The Australian Bureau of Statistics (ABS) released consumer price index (CPI) data for the September 2016 quarter.
According to the data, headline inflation increased by 0.7% over the quarter to be 1.3% higher over the year.
Meanwhile, underlying inflation was recorded at 0.3% over the quarter and 1.5% higher over the past 12 months.
Both headline and underlying inflation have increased at a rate below the RBAs target range of 2% to 3%.
This would usually see the RBA cut interest rates to try and lift inflation however, the previous cuts in May and August, which had the same intent, have not successfully lifted inflation.
What those cuts did manage to do was re-energise growth in housing, particularly in Sydney and Melbourne.
For this reason there is some speculation as to whether the RBA will risk cutting interest rates again given concerns that a lower cash rate will fail to push the dollar lower and lift inflation but add further heat to an already strong housing market.
With the CPI data released, we can pair it with the CoreLogic home value index data to September 2016, in order to obtain an understanding of real growth in values.
Although headline value growth is lower than it was a year ago, so too is headline inflation which mean that real value growth, particularly in Sydney and Melbourne remains strong.
The above chart highlights the real and nominal changes in home values across each capital city over the 12 months to September 2016.
In both real and nominal terms values have fallen over the past year in both Perth and Darwin while they have increased across each of the remaining capital cities.
There’s also been evidence that along with Sydney and Melbourne, where growth has been strong for almost four years now, value growth has also picked up in other cities such as Adelaide, Hobart and Canberra.
If you look at the compound annual change in real home values over the past five, ten and 15 years, the 15 year time-frame in most capital city provides the strongest performance.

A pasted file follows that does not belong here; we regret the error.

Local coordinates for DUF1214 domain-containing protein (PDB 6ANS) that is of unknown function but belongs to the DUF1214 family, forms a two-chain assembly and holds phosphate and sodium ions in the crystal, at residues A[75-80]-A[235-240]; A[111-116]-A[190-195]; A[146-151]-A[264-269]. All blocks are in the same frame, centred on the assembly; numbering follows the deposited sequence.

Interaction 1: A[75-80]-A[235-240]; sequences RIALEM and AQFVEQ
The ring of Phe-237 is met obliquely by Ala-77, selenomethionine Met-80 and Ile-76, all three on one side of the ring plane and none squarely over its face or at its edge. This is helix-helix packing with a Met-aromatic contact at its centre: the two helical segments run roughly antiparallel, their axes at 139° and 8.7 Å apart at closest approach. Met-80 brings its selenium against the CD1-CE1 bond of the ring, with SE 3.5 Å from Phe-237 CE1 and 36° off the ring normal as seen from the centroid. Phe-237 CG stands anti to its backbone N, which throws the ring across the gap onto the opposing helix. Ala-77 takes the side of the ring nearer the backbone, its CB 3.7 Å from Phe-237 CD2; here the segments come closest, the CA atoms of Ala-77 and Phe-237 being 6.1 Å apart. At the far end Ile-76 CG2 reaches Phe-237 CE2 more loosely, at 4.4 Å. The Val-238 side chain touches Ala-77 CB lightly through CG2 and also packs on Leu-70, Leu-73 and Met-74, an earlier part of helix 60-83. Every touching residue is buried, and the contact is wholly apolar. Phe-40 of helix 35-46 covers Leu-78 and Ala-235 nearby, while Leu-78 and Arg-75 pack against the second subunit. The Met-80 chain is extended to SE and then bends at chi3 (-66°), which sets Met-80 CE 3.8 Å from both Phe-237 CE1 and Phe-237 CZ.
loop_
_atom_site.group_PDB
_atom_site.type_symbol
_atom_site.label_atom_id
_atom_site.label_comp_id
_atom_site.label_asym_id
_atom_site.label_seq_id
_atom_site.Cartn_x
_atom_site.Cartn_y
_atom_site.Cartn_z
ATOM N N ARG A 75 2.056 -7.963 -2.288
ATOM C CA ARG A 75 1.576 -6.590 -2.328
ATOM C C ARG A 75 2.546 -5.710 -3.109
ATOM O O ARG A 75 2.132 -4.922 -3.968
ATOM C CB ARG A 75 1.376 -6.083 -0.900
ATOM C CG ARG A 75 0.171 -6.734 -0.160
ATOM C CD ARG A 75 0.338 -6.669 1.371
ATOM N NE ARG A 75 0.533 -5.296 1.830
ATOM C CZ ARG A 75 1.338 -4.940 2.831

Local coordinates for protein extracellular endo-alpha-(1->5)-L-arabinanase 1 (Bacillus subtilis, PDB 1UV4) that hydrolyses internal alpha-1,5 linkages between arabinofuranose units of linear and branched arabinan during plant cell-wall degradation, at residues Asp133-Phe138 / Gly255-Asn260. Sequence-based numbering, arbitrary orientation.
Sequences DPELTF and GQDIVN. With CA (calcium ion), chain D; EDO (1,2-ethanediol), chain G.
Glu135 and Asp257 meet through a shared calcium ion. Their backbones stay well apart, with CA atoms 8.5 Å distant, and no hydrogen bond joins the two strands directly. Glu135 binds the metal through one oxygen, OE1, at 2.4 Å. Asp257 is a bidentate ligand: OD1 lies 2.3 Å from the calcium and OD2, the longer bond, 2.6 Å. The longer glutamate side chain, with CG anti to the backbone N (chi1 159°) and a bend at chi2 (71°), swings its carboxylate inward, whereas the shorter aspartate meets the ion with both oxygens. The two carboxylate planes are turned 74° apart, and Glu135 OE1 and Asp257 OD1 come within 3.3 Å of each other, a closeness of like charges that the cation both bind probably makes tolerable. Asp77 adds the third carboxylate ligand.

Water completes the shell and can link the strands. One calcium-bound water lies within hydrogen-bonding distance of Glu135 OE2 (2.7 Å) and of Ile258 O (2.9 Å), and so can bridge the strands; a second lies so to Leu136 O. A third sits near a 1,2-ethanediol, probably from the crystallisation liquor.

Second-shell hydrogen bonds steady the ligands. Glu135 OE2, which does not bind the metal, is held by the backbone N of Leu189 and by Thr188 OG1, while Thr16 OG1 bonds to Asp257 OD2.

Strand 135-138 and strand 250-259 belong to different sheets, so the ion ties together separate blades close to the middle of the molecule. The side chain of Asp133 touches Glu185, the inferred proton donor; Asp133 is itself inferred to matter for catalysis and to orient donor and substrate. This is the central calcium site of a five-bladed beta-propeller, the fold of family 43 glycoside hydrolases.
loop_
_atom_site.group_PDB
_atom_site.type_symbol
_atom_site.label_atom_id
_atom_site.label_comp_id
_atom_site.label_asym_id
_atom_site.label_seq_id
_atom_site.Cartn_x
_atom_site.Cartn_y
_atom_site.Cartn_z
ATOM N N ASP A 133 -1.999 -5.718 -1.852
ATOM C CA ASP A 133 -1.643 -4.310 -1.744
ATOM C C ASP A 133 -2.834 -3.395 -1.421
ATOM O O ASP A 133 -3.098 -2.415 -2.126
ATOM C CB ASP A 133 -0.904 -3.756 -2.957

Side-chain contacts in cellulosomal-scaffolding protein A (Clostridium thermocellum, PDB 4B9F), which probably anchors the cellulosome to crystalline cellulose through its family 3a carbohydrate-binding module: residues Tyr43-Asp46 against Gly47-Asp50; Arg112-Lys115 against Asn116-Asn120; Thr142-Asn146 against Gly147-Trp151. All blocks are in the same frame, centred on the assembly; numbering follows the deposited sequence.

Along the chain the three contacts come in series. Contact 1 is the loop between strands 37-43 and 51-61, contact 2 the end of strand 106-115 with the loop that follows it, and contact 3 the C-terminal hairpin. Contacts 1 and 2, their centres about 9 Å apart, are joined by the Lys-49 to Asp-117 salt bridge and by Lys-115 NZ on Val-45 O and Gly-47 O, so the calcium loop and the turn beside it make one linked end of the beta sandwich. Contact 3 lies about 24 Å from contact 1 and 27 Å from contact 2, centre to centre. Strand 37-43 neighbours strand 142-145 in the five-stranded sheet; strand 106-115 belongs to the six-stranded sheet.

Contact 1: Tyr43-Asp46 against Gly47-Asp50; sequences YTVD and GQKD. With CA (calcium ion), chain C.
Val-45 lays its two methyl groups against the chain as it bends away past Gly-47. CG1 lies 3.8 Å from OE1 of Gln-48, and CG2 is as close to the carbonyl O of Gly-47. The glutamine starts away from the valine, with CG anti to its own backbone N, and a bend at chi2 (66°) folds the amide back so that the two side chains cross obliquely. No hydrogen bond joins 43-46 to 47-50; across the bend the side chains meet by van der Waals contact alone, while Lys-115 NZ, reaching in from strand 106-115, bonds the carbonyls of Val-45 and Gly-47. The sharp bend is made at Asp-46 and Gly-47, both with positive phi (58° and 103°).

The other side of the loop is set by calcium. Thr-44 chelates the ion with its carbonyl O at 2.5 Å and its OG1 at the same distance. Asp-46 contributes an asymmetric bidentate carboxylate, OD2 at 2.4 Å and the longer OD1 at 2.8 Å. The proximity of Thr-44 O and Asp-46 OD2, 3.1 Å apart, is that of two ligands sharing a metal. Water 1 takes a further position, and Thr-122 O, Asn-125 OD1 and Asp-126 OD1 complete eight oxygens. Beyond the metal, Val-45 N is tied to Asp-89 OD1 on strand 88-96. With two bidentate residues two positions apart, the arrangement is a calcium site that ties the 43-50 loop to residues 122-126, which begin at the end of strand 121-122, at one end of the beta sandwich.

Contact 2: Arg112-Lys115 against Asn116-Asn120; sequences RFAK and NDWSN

The clear exception is in Sydney where the last five years have resulted in the strongest annual returns.
In contrast, across all other capital cities except for Perth and Hobart the past five years have recorded the weakest annual growth across each of the three time-frame.
This result really highlights the strength of the Sydney market over the past five years and its relative weakness over the 10 years preceding.
Since the end of 2008 (ie post GFC), growth in home values has significantly skewed towards the Sydney and Melbourne housing markets.
As highlighted in the above chart, when adjusted for inflation values are lower that they were at the end of 2008 in Brisbane, Adelaide, Perth, Hobart and Darwin.
Sydney and Melbourne have also seen a substantially greater increase in values relative to Canberra which was the only other capital city to have seen an increase in real home values.
Sydney and Melbourne are the only two capital cities in which real home values are now back above their previous peaks.
After peaking all the way back in the March 2004 quarter, real home values in Sydney are now 35.3% higher in Sydney and in Melbourne they are 17.2% higher than their September 2010 peak. All other capital cities are still recording real home values below their previous peaks.
The magnitude of these declines are recorded at: -10.2% in Brisbane, -5.3% in Adelaide, -20.2% in Perth, -15.6% in Hobart, -23.8% in Darwin and -1.0% in Canberra.
In some of these cities, values peaked many years ago, as far back as 2007 in Perth and Hobart and 2008 in Brisbane.
Although interest rates are low and in real terms homes have been becoming more affordable outside of Sydney and Melbourne it still hasn’t proved to be enough to lure substantial demand and subsequent growth across the other capital cities.
What this highlights is the importance of employment, what sets Sydney and Melbourne apart, outside of more expensive housing prices, is the fact that they both have strong economies which are creating jobs.
Housing affordability alone is no longer enough to attract an increasing level of housing demand, you need a strong economy and the jobs that go along with those strong economic conditions.
Perth and Darwin in particular are well into a fairly substantial value decline phase which is appears set to continue.
Since their respective market peaks in September 2007 and September 2010, real home values are now -20.2% and -23.8% lower respectively.